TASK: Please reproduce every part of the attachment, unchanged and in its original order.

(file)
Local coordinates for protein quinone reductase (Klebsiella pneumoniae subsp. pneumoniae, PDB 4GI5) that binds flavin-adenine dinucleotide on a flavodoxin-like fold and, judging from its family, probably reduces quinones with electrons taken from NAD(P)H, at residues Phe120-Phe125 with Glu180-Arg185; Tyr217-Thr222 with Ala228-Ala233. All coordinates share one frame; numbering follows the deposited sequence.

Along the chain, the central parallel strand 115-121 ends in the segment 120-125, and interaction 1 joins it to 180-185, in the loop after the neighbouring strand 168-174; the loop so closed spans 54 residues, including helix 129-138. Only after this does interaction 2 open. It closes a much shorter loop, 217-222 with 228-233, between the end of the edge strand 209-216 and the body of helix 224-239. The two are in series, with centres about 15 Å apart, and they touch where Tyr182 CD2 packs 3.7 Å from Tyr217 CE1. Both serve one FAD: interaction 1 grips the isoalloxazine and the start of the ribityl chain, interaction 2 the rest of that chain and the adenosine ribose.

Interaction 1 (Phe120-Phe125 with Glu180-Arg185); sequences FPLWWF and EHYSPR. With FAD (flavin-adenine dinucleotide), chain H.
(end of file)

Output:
Local coordinates for protein quinone reductase (Klebsiella pneumoniae subsp. pneumoniae, PDB 4GI5) that binds flavin-adenine dinucleotide on a flavodoxin-like fold and, judging from its family, probably reduces quinones with electrons taken from NAD(P)H, at residues Phe120-Phe125 with Glu180-Arg185; Tyr217-Thr222 with Ala228-Ala233. All coordinates share one frame; numbering follows the deposited sequence.

Along the chain, the central parallel strand 115-121 ends in the segment 120-125, and interaction 1 joins it to 180-185, in the loop after the neighbouring strand 168-174; the loop so closed spans 54 residues, including helix 129-138. Only after this does interaction 2 open. It closes a much shorter loop, 217-222 with 228-233, between the end of the edge strand 209-216 and the body of helix 224-239. The two are in series, with centres about 15 Å apart, and they touch where Tyr182 CD2 packs 3.7 Å from Tyr217 CE1. Both serve one FAD: interaction 1 grips the isoalloxazine and the start of the ribityl chain, interaction 2 the rest of that chain and the adenosine ribose.

Interaction 1 (Phe120-Phe125 with Glu180-Arg185); sequences FPLWWF and EHYSPR. With FAD (flavin-adenine dinucleotide), chain H.